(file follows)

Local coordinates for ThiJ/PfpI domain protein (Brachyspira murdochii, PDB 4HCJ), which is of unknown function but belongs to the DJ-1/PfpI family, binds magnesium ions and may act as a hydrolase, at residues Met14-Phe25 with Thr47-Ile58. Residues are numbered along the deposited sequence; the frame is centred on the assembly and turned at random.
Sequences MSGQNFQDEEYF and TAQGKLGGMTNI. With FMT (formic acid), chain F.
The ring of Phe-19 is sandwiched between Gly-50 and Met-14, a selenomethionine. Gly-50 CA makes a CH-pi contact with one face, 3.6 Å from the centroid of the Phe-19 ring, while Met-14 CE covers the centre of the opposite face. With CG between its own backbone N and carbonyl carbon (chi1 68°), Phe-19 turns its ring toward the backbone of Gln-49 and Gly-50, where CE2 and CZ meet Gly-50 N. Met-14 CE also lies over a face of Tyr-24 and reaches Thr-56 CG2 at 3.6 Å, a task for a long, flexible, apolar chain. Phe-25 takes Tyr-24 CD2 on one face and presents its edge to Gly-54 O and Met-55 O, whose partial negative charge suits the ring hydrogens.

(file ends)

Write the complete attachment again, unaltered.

Local coordinates for ThiJ/PfpI domain protein (Brachyspira murdochii, PDB 4HCJ), which is of unknown function but belongs to the DJ-1/PfpI family, binds magnesium ions and may act as a hydrolase, at residues Met14-Phe25 with Thr47-Ile58. Residues are numbered along the deposited sequence; the frame is centred on the assembly and turned at random.
Sequences MSGQNFQDEEYF and TAQGKLGGMTNI. With FMT (formic acid), chain F.
The ring of Phe-19 is sandwiched between Gly-50 and Met-14, a selenomethionine. Gly-50 CA makes a CH-pi contact with one face, 3.6 Å from the centroid of the Phe-19 ring, while Met-14 CE covers the centre of the opposite face. With CG between its own backbone N and carbonyl carbon (chi1 68°), Phe-19 turns its ring toward the backbone of Gln-49 and Gly-50, where CE2 and CZ meet Gly-50 N. Met-14 CE also lies over a face of Tyr-24 and reaches Thr-56 CG2 at 3.6 Å, a task for a long, flexible, apolar chain. Phe-25 takes Tyr-24 CD2 on one face and presents its edge to Gly-54 O and Met-55 O, whose partial negative charge suits the ring hydrogens.